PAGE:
WAs I shrugged through the Netflix production line, the movie B The Ice Road, I wondered, perhaps worried, how much Liam Neeson, at the age of 69, was sleeping these days. In the last 12 months alone, he has directed two other fast-paced action films (in addition to a shooting drama with blanks), kicking 0ff a decade that was preceded by his most ubiquitous yet (in the 2010s he starred in a staggering 33 movies). His action hero Schtick, who became a reliable source of income after the success of Taken in 2008, has become so repetitive that one imagines him moving from set to set dragging his rifle, wearing the same costume, each role. boringly interchangeable.
While The Ice Road may not be as easy to cut and paste as some of the others (there’s less revenge, skill roster, and naming than usual), it’s still familiar enough that it looks like we’ve seen him do. exactly this before. The vision of a grizzled Neeson battling snowy extremes is reminiscent of both Joe Carnahan’s surprisingly poignant survival thriller The Gray and 2019’s dark and comedic Cold Pursuit, films that possess a personality it lacks. Neeson plays Mike (though his character is so devoid of anything remotely distinguishable that he might as well be called Man), an icy road driver who sees an opportunity to make money when a daring mission needs last minute riggers. Along with his brother, Mike joins a small team on their way to save a group of miners trapped underground, but the dangerous nature of the journey means they may not make it home.
At the beginning of the movie we are informed that icy road drivers are tasked with an unimaginably stressful job, having to haul vehicles weighing around 65,000 pounds over frozen lakes and oceans of ice less than 30 inches thick, a profession with a high mortality rate. . It’s a clever setting for a thriller, the danger of death is only a few steps away, but the writer and director, Jonathan Hensleigh (whose writing credits range from Jumanji to Armageddon), is unable to get enough tension out of it (less than a handful of gasps), choosing instead to drown out his movie with a hackneyed plot filled with expired ingredients. Despite not being made directly for the streamer (it was acquired a year after production ended), it has that drab Netflix monotony, which looks all the way like a TV movie that was released a couple of decades ago, until the ridiculously shoddy CGI, a surprisingly cheap entry into Neeson’s generally fancier resume.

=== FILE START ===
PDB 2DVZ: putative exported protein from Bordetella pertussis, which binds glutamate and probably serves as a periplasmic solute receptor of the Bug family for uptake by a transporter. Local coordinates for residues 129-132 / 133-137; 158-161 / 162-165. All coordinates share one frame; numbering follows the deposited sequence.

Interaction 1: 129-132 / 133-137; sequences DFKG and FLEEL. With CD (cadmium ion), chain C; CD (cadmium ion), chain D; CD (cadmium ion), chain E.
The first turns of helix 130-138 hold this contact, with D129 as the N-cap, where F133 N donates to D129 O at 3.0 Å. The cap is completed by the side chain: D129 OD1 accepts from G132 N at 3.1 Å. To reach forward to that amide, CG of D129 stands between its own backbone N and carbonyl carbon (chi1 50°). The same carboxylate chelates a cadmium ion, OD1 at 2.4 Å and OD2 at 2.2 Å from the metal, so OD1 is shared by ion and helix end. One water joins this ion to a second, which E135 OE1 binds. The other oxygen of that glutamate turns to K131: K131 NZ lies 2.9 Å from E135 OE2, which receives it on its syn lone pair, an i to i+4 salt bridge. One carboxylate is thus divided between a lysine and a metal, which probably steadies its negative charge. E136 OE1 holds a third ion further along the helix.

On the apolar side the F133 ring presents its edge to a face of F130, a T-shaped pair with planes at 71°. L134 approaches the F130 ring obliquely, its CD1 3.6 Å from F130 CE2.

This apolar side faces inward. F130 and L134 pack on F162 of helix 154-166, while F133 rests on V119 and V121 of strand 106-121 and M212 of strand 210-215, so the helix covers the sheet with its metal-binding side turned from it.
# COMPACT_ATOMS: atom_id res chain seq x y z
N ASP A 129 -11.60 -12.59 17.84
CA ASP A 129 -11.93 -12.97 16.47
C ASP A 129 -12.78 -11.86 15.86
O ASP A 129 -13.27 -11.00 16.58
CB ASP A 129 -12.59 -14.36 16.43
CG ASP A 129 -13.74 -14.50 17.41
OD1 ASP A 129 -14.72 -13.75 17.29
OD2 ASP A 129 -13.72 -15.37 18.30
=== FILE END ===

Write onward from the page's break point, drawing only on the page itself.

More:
The crumbling conspiracy (due to course There’s a Conspiracy) is as bland as the actors chosen to unravel it, with only fleeting glimpses of Laurence Fishburne and David Fincher’s favorite Holt McCallany to keep Neeson company among the boring daytime gamers on television. Hensleigh makes some initial attempts to make this Liam Neeson movie we need now with references to the opioid epidemic as well as the indigenous battle for land, but they soon fade and the movie quickly becomes as routine as any action actor. 80s, the kind of crap that Dolph Lundgren would have starred in, a waste of Neeson’s talent. His lucrative career deviating often offers some gem (he had fun on Non-Stop and his performance on The Gray was quite remarkable) but it is mostly stodge, the kind of movies that offer you a solid stream of paychecks but give us very little in return.
Sleepwalking down The Ice Road. The public may be more inclined to simply sleep.
George is Digismak’s reported cum editor with 13 years of experience in Journalism